I chose to read a poem by Marge Piercy republished in her newest collection, “The Hunger Moon”, a treasured Christmas gift to me last year.  I am a huge fan of Marge Piercy, whose phenomenal feminist science fiction classic of the 1970s “Woman on the Edge of Time” still resonates powerfully today.  I also love her poetry, which ranges right across the spectrum from observational musings on the natural world to the strongly political.  I chose to read her poem, “What Are Big Girls Made Of?” because this poem is a reflection on women’s embodiment and the stranglehold of expectation and market forces on our self-image. As Natasha Walter has pointed out in her recent book “Living Dolls”, this is a theme which was of major concern to western feminists in the mid-20th century but lost traction in the latter half of that century as we set our sights on having equality before the law and in policy, thinking that the rest would follow… but there has been a recognition that issues around body image, the policing of women’s bodies and their sexuality, are absolutely central to the liberation of women and cannot be considered in isolation from all the other issues that we work on such as equality in democratic representation, an end to violence against women and girls, economic equality, and so on.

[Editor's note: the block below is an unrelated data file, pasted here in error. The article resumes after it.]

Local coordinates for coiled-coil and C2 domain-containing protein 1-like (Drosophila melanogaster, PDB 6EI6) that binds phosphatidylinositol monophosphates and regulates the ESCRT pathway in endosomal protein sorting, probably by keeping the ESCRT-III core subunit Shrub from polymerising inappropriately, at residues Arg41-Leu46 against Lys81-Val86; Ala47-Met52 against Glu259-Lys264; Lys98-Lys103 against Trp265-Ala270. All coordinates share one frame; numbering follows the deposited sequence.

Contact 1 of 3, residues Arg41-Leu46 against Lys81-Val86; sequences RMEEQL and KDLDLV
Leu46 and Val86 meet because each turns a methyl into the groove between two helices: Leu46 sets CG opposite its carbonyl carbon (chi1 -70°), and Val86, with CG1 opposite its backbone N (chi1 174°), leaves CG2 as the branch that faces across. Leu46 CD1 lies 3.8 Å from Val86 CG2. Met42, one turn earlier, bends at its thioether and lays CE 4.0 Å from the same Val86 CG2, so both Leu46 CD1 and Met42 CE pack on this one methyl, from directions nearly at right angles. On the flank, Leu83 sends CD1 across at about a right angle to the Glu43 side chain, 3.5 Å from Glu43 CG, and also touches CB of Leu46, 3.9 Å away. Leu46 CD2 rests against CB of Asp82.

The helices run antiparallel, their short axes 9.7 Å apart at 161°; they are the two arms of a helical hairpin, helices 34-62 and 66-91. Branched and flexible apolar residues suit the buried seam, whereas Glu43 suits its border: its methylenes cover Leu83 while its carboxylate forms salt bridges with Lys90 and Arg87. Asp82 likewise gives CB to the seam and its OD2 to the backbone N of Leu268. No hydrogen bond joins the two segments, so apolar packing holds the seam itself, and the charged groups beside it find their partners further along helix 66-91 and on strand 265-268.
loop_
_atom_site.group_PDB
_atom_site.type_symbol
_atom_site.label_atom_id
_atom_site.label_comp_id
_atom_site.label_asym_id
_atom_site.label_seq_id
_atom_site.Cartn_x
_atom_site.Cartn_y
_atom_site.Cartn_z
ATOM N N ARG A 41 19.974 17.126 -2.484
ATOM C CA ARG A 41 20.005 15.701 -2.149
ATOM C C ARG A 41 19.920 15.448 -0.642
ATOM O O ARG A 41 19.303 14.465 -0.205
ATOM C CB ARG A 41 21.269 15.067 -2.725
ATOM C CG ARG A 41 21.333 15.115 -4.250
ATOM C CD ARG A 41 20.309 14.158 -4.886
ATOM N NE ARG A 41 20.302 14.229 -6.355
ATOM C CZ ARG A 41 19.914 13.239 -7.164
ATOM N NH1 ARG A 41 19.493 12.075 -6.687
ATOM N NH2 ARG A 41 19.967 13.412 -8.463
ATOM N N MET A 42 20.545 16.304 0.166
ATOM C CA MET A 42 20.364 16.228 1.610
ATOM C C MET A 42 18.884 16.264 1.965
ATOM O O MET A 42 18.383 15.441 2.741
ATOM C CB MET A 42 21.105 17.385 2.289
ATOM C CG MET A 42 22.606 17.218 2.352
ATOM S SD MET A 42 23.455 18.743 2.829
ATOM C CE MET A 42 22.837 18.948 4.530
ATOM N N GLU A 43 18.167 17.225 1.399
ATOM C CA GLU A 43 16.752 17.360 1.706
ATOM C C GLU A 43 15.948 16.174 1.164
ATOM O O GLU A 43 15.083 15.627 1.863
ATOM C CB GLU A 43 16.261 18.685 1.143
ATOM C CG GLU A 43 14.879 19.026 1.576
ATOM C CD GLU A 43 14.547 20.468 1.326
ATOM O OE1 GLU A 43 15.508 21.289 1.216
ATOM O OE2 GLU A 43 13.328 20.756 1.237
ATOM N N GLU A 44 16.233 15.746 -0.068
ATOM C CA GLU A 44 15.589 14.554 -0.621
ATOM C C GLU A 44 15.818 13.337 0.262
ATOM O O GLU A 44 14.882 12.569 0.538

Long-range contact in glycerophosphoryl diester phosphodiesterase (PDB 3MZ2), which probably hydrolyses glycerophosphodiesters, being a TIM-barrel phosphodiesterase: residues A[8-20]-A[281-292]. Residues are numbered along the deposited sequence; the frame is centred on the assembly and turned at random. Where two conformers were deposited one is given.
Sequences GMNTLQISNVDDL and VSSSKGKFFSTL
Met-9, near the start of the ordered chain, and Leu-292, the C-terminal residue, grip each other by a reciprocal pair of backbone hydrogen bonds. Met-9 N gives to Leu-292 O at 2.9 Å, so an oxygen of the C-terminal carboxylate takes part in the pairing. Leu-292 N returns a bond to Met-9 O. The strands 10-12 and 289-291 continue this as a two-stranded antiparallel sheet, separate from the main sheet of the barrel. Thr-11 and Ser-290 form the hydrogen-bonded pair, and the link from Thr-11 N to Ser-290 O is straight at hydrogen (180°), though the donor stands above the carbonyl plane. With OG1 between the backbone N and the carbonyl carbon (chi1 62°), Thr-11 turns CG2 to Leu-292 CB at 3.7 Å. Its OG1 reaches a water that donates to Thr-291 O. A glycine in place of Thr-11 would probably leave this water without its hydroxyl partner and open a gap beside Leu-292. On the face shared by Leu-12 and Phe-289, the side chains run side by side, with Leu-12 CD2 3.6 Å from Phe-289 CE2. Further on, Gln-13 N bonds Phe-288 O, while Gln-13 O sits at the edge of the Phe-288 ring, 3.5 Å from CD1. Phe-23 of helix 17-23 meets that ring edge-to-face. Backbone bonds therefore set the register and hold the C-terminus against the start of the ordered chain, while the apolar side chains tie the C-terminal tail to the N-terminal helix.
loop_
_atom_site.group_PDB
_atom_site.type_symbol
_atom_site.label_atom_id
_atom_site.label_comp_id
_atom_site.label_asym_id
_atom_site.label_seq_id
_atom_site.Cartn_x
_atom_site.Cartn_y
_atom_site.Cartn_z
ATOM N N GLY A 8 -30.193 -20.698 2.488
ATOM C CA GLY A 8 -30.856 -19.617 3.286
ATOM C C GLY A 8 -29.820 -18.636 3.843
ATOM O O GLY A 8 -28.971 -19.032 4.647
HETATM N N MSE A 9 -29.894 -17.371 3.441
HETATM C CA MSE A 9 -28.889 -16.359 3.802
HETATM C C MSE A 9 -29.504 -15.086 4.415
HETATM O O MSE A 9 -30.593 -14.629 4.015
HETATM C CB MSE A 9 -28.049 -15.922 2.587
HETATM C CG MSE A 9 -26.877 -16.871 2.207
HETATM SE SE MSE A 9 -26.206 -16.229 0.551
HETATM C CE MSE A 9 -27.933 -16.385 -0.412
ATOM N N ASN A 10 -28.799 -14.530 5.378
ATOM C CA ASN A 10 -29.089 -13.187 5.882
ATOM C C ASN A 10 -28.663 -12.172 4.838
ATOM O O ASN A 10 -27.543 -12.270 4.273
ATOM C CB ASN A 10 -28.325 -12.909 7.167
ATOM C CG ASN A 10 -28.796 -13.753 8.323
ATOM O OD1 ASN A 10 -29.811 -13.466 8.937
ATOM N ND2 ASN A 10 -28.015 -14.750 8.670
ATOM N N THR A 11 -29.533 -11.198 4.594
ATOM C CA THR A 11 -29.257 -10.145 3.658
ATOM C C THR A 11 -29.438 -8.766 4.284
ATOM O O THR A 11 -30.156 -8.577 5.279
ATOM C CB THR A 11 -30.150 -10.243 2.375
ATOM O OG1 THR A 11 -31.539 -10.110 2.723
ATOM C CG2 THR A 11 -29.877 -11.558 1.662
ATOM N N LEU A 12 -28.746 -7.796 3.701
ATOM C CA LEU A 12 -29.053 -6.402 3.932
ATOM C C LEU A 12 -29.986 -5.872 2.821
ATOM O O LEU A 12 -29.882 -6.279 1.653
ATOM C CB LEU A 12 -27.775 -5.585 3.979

It was a delight to listen, too, to the beautiful and diverse readings of the assembled contributors: a gloriously descriptive excerpt from Colette’s “Cheri and the Last of Cheri”; a moving rendition of Sylvia Plath’s poem about her newborn baby, “Morning Song”; an evocative and intriguing tale of wifely duty in Singapore from “Following the Wrong God Home” by Catherine Lim, an author new to me.  And finally we listened to a precious tape-recording of Sylvia Plath reading two of her finest poems, “Daddy” and “Lady Lazarus”.  These two poems are engraved on my heart and hearing her read them in that unmistakable precise – but somehow also languid – voice gave me goosebumps – you can listen to her here: http://thereaderonline.co.uk/2007/09/18/sylvia-plath-reads-daddy/ and here: http://www.bbc.co.uk/arts/poetry/outloud/plath.shtml.